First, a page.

JERUSALEM (AFP)---Israeli Prime Minister Benjamin Netanyahu on Tuesday unveiled reforms to address a massive housing crisis which has sparked the biggest social protests seen in the Jewish state since the 1970s.
But activists rejected his proposals and vowed to carry on demonstrating.
Over the past 12 days, tens of thousands of Israelis have camped out on the streets in tent protests across the country, reaching the gates of the Knesset, or parliament, in Jerusalem on Sunday.
Such widespread social upheaval has not been seen in Israel since the early 1970s when thousands of people, led by a group called the Black Panthers, took
to the streets to protest against racial discrimination suffered by Mizrahi Jews of Middle Eastern descent.
As tens of thousands rallied in Tel Aviv over the weekend, and hundreds more set up fresh tent camps and blocked roads on Sunday and Monday, Netanyahu cancelled a one-day trip to Poland in an effort to tackle the unrest.
"The housing crisis in Israel is a real problem," he said in Tuesday speech broadcast live on the main television and radio stations.
Netanyahu criticized "the monopoly" on construction on land held by the Israel Lands Administration (ILA), which controls some 90 percent of the territory.
And he unveiled a plan to reduce the cost of such land, and to attack the bureaucracy that has delayed housing starts.
He said some 50,000 homes would be built and put on the market in the next 18 months, and pledged to build 10,000 dormitory places for university and college students, who would also benefit from subsidized public transport.
The plan would be put before parliament for a vote next week, he said.
But protest leaders were unimpressed, with the students' union saying that the incentives to its members were an attempt to drive a wedge between students and other campaigners.
"We are continuing the struggle: the students are a part of the wider social struggle for affordable housing," the union said in a statement.
"The prime minister is offering students an unprecedented benefits package and this is appreciated. However the students are fighting for all Israeli society and not only for themselves," it said.
"Netanyahu is saying, 'free land'," housing activist Stav Shafir told an open-air news conference in Tel Aviv.
"Who will get it, the needy of Israel? No way, the ones who will get (the land) are the contractors, and the rest of his wealthy friends who will be able to build on free land," she said in remarks broadcast by public radio.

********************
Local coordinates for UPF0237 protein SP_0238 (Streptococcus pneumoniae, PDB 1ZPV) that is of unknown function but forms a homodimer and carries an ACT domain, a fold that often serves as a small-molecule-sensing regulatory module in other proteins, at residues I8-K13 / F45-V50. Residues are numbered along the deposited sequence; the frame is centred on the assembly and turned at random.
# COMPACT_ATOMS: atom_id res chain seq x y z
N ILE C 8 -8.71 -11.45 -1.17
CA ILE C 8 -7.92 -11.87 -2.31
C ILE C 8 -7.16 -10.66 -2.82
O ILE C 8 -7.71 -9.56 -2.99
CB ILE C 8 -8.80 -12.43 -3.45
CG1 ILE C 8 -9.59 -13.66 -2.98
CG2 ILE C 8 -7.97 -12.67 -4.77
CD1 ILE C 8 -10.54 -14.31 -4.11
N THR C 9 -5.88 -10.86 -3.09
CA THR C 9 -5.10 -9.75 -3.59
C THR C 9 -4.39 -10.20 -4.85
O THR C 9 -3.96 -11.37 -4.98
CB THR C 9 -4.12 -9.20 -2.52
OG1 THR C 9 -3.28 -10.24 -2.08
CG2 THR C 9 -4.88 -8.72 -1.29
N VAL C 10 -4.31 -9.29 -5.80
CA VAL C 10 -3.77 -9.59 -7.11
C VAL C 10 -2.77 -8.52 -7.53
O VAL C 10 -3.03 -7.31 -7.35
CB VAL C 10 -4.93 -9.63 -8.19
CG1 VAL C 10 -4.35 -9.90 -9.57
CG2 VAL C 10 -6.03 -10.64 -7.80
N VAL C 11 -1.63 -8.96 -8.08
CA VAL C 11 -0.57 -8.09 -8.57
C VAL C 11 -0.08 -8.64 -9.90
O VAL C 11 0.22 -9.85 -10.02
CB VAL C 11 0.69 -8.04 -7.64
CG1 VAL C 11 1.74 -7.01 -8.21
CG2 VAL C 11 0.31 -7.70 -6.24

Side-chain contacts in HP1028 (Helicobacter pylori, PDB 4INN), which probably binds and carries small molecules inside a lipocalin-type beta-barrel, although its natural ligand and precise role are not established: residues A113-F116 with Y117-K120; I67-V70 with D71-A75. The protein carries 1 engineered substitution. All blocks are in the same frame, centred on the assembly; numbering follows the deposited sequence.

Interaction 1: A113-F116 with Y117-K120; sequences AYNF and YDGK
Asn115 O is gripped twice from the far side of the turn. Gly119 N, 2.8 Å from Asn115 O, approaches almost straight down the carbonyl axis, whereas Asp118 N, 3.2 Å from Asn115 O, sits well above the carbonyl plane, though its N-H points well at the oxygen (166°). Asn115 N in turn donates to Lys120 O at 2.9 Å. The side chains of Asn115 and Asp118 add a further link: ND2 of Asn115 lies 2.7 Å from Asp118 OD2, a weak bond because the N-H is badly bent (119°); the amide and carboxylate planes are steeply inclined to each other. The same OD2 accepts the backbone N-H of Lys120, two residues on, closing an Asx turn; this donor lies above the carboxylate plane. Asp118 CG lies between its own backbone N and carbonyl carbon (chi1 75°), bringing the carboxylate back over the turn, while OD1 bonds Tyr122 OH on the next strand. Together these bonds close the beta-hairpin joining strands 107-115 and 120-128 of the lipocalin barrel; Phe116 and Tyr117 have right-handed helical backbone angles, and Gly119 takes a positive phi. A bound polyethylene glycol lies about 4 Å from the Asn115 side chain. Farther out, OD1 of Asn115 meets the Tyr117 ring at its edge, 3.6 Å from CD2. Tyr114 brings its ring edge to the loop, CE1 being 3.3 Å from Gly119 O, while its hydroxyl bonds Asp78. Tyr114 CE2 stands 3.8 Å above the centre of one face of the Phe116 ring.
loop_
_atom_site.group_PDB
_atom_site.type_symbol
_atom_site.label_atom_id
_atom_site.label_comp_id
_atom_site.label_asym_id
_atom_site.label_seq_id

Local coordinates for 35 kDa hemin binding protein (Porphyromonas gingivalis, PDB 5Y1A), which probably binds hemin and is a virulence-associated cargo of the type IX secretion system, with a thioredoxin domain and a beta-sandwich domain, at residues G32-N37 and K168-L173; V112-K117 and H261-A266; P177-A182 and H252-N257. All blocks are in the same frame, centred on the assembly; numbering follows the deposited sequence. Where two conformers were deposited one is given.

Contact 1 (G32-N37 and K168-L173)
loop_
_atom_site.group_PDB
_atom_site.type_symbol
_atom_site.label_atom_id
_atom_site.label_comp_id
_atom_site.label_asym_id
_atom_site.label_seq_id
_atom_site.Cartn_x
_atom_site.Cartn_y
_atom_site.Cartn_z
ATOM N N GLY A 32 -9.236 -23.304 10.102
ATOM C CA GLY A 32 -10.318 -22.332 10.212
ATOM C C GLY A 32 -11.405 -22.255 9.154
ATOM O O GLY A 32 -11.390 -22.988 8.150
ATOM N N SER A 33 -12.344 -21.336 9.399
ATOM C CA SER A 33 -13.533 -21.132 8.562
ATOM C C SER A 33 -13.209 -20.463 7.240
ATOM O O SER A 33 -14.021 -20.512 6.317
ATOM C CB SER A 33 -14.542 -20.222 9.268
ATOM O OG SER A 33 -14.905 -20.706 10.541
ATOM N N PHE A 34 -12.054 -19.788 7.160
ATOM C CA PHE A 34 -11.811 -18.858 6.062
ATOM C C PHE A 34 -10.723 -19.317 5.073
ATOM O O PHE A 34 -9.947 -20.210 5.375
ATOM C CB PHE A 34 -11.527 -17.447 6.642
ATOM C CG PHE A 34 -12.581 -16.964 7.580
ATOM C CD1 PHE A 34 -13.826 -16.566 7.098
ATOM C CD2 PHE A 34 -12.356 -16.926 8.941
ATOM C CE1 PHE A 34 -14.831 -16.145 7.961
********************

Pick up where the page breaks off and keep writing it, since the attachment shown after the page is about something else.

The crisis has put huge pressure on Netanyahu, and a poll published in the Haaretz newspaper on Tuesday showed the housing protest was backed by 87
percent of Israelis and was costing him political support.
It indicated that if an election were called today, the opposition Labour party would double the eight seats it currently holds, at the expense of Netanyahu's Likud and the centrist Kadima, each of which would lose four.
Labour strongly condemned Netanyahu's Tuesday speech as "lacking content" and an "apparent attempt to bribe" the protesters.
"Netanyahu's speech did not provide real and sustainable solutions and his proposals put a sticking-plaster on a fundamental and deep problem which has suffered years of neglect," party chairman Micha Harish said in a statement.
In recent days protesters have rallied in the streets, blocking traffic in Jerusalem, Tel Aviv and the southern city of Beersheva under the slogan: "We are fighting for a roof."
On Saturday, tens of thousand of people held a mass rally in Tel Aviv, while on Sunday, more than 1,000 protesters gathered outside the Knesset.
Netanyahu is also facing pressure from a long-running doctors' strike over pay and conditions, with medics announcing plans to step up their protest with a series of wildcat strikes in public hospitals, the Maariv newspaper reported.
As part of the campaign, Israel Medical Association chief Dr Leonid Eidelman began an open-ended hunger strike to demand that Netanyahu, who also holds the health portfolio, take action
"One hundred and twenty-eight days of struggle and we ask: where is prime minister and health minister Netanyahu?" Eidelman said on Monday in comments carried by Maariv.
"The deterioration in the health care system has been going on for two years, but under your watch, it has become intolerable."